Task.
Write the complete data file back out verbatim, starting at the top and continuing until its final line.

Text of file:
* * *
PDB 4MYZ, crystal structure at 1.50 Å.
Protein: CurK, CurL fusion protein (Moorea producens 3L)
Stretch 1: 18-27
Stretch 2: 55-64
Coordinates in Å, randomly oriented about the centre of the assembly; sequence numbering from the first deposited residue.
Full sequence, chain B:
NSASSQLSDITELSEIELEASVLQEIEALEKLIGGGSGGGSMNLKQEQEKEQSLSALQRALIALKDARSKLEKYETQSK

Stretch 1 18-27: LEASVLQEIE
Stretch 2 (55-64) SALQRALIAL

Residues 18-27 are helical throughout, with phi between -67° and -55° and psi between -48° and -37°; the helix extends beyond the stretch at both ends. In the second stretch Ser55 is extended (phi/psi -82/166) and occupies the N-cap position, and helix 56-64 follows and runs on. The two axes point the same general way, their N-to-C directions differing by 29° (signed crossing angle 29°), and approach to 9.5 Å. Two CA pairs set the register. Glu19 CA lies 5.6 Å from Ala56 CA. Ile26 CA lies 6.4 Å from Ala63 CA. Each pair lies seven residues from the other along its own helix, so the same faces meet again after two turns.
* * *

PDB 4MYZ, crystal structure at 1.50 Å.
Protein: CurK, CurL fusion protein (Moorea producens 3L)
Stretch 1: 18-27
Stretch 2: 55-64
Coordinates in Å, randomly oriented about the centre of the assembly; sequence numbering from the first deposited residue.
Full sequence, chain B:
NSASSQLSDITELSEIELEASVLQEIEALEKLIGGGSGGGSMNLKQEQEKEQSLSALQRALIALKDARSKLEKYETQSK

Stretch 1 18-27: LEASVLQEIE
Stretch 2 (55-64) SALQRALIAL

Residues 18-27 are helical throughout, with phi between -67° and -55° and psi between -48° and -37°; the helix extends beyond the stretch at both ends. In the second stretch Ser55 is extended (phi/psi -82/166) and occupies the N-cap position, and helix 56-64 follows and runs on. The two axes point the same general way, their N-to-C directions differing by 29° (signed crossing angle 29°), and approach to 9.5 Å. Two CA pairs set the register. Glu19 CA lies 5.6 Å from Ala56 CA. Ile26 CA lies 6.4 Å from Ala63 CA. Each pair lies seven residues from the other along its own helix, so the same faces meet again after two turns.